All models were over-sprayed with Testors Model Master Semi-Gloss Clear Lacquer Finish thinned 50% with Klean Strip Lacquer Thinner (WAY cheaper than Model Master thinner and just as good), prefer semi-gloss finish over flat, detail "pops out" better plus aesthetically more pleasing in appearance.

All spray work was accomplished with Testors Aztek A320 Single & A470 Double Action airbrushes, 9304CX 0.30, 9305CX 0.40, 9306CX 0.50 mm spray nozzles. Large-area spraying was accomplished with 0.50 and 0.40 mm nozzles "Wave Mirror" squiggles alternatively with 0.40 and 0.30 mm. Enamel paints have distinctive behaviors requiring different solutions to achieve smooth flow with as few “spits” possible, an ever persistent issue associated with RAI mottle camouflage painting.

Decals employed include SKY Models 72-061 (House of Savoy crests), Tauro Decal sheets 72-519 and 72-554 (black outline and white over black fasci). Don Greer’s “red 2” stationed at Viterbo, Italy in November 1941 lacks the fuselage fasci, empty and loaded weight nomenclature, aircraft type and "MM" serial numbers whilst the Tauro 72-519 pamphlet art of it stationed at Egeo, Greece in 1941 includes them, e.g. "MM.23438" ("MM-?" on the description), tossing dice over their historical accuracy or lack thereof, employed all the Tauro decals whilst building the bidervia Alcione model except white Distintivo di Guerra tail crosses, painted them on House of Savoy crest decals applied afterwards. Black outline and white over black wing fasci decals were respectively applied on mainwing upper and undersides, the former an "educated" guess not having information regarding the wing fasci type.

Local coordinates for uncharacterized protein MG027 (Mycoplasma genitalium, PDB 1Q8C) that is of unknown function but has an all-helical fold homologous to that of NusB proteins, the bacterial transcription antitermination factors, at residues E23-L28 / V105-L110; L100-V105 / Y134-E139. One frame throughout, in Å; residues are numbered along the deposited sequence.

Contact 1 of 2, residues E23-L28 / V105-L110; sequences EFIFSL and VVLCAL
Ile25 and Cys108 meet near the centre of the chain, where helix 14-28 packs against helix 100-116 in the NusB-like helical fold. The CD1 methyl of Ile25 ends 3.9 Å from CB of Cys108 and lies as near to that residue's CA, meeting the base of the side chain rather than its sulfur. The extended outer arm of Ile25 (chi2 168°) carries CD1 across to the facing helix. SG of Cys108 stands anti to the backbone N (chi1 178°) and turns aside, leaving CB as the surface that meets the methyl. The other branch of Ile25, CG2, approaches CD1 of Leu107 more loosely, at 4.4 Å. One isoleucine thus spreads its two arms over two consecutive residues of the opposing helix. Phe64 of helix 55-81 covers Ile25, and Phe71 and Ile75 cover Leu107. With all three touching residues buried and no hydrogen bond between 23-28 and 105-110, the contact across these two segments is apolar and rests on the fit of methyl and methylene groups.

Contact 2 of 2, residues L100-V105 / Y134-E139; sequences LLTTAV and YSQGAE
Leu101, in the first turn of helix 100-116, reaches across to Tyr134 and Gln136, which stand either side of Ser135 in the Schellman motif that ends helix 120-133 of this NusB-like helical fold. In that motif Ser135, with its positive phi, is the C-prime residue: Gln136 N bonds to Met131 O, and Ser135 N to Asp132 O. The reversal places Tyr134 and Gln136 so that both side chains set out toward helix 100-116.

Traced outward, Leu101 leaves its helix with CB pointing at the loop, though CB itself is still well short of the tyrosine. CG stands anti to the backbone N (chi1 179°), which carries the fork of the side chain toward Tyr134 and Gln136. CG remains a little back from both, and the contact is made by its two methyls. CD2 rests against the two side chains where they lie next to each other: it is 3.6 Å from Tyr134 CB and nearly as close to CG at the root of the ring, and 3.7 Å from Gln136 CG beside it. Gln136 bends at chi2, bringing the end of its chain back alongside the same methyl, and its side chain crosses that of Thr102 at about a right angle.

Technical Data

Aircraft: CANT Z.1007bis
Manufacturer: Cantieri Riuniti dell'Adriatico
Type: Bomber
Year: 1938
Engine: Three Piaggio P.XI RC 40, 14-cylinder radial, air-cooled, 1,000 hp each
Wingspan: 81 ft 4 in (24.80 m)
Length: 61 ft (18.59 m)
Height: 17 ft 1 in (5.22 m)
Weight: 38,200 lb (17,327 kg) (Loaded)
Maximum Speed: 283 mph (456 km/h) at 15,100 ft (4,600 m)
Ceiling: 26,500 ft (8,100 m)
Range: 1,243 miles (2,000 km)
Armament: 4 machine guns; 2,430 lb (1,100 kg) of bombs
Crew: 5